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  • Writer's pictureMark Hartmann

Big vs. Valuable

Updated: 7 days ago


Illustration showing a businessman standing at a crossroads, contemplating between two hands: one holding a single large lightbulb and the other holding several smaller lightbulbs, symbolizing the choice between focusing on a big, singular idea or multiple smaller ideas.

Most founders aim to boost sales, but prioritizing top-line growth can attract low-quality revenue, potentially reducing your company’s value. 


To an acquirer, revenue quality varies. They prioritize future revenue predictability, valuing recurring income from contracts and subscriptions higher than one-off sales. Consequently, firms with recurring revenue often command a revenue-based valuation, whereas businesses reliant on transactional revenue are usually valued based on a multiple of EBITDA. 


Why Mike Winnet Turned Google Down 

Mike Winnet provides an excellent case study on the importance of prioritizing the right kind of revenue.  


Winnet started U.K.-based Learning Heroes after recognizing that most e-learning programs were long and boring. He saw an opportunity to transform the industry by selling large companies a subscription to his short, engaging, animated training courses. 


Although his company was growing, it was still thirsty for cash. Winnet was drawing a salary of just £500 a month when he received a lucrative offer from Google. The giant search firm offered Winnet £90,000 to create a custom course for them. The course would have taken his team just three months to develop, and Winnet would have welcomed the injection of cash. 


But Google’s offer was a one-time transaction and didn’t sit right with Winnet, who was trying to build a company based on recurring revenue. “I know loads of people who would have taken that £90,000 contract, but we didn’t because it didn’t fit the model. We used to have a sign on the wall that said, ’Does It Make the Boat Go Faster?’ and if the decision didn’t make the boat go faster, we wouldn’t do it.” 


Not only was Winnet concerned Google’s offer would slow their journey to becoming a subscription-based e-learning juggernaut but he also knew the one-off nature of the revenue had the potential to undermine the value of his company in the eyes of potential acquirers.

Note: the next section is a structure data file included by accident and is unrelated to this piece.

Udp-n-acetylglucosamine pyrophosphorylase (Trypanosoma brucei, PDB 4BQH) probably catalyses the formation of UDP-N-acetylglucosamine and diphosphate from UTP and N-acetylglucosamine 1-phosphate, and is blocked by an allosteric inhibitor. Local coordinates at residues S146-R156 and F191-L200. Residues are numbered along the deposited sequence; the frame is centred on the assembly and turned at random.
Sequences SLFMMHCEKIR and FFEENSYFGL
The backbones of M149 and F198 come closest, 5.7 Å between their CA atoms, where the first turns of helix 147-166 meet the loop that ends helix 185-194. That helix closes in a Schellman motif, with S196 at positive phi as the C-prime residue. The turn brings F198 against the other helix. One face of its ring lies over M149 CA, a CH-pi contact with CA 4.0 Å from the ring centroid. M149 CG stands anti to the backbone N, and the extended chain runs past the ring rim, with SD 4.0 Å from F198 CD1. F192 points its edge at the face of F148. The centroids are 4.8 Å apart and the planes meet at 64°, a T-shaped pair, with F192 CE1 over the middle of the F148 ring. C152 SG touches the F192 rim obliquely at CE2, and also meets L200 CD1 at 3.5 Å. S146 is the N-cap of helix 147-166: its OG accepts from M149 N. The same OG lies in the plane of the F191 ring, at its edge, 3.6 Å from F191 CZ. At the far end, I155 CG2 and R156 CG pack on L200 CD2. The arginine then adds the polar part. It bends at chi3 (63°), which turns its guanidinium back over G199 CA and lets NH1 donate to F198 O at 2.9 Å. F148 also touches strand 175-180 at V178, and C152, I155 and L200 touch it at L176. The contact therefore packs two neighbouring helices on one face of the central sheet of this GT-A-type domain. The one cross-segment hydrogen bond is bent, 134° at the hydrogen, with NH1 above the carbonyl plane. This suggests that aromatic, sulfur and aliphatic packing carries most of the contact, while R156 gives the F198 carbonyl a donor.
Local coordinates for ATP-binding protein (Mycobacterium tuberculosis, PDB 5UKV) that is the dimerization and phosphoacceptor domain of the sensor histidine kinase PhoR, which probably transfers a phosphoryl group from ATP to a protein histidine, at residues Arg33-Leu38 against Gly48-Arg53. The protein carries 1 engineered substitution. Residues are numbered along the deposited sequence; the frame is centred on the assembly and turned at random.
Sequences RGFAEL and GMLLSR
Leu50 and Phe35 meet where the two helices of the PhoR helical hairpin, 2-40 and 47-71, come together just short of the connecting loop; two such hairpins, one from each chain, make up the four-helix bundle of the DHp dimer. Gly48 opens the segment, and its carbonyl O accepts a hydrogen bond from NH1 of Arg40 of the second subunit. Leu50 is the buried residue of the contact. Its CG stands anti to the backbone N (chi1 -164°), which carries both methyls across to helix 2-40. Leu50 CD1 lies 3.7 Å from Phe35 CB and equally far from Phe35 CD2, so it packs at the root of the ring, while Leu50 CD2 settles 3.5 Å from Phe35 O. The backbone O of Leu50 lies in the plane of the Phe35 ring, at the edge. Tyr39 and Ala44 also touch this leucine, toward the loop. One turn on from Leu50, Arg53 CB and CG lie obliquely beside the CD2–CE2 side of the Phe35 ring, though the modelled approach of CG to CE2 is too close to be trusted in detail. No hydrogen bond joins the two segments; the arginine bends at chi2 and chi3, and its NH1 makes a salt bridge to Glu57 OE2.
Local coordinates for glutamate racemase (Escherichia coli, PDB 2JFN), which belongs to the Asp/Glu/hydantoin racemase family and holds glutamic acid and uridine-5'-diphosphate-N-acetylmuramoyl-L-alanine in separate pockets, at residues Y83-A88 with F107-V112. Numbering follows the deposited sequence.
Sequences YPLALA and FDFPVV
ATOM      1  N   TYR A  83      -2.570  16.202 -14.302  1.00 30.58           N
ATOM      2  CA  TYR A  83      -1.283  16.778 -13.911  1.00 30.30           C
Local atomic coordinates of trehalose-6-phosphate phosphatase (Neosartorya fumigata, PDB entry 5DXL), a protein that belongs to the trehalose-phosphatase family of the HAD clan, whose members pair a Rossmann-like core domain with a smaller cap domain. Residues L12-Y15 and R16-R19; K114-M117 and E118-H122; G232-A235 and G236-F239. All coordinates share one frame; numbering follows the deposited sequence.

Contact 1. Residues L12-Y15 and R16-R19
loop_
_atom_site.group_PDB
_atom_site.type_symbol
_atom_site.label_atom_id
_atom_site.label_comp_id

Winnet started Learning Heroes with the intent of selling it within three years for £10 million. He knew he would need to position the company as a product-based subscription business to garner such a premium offer. 


Winnet understood that a simple service company doing one-off projects, like the one Google was offering, would be lucky to garner an offer of one times revenue. In contrast, a subscription-based product company could command a much higher valuation from an acquirer. 

 

By accepting the Google project, Winnet would have run the risk of appearing to be a project-based consultancy and accidentally falling into the service business category in an acquirer’s mind. 


In the end, Winnet’s discipline paid off when he accepted an acquisition offer from Litmos of £8 million, representing roughly four times his revenue at the time. 


Had Winnet been viewed by an acquirer as a traditional service company, he would have likely been offered a quarter of what he received. 


Rather than focusing exclusively on revenue growth as a goal, owners that sell for the highest multiples tend to concentrate on growing value, even if that occasionally comes at the expense of short-term sales. 


 
Mark Hartmann of HartmannRhodes

Mark Hartmann is a three-time Inc 500|5000 CEO with a rich sales, operations, and leadership background in the insurance, financial services, and healthcare sectors. With extensive experience growing and selling his own businesses, Mark leverages his expertise to help owners grow and sell businesses valued at $1M —$25M. He’s earned a master’s degree in organizational change management from St. Elizabeth University and a graduate certificate in executive coaching from Columbia University. Mark’s professional certifications include Certified Mergers and Acquisitions Professional (CM&AP), Certified Business Intermediary (CBI), Certified Exit Planning Advisor (CEPA), and Certified Value Builder (CVB).

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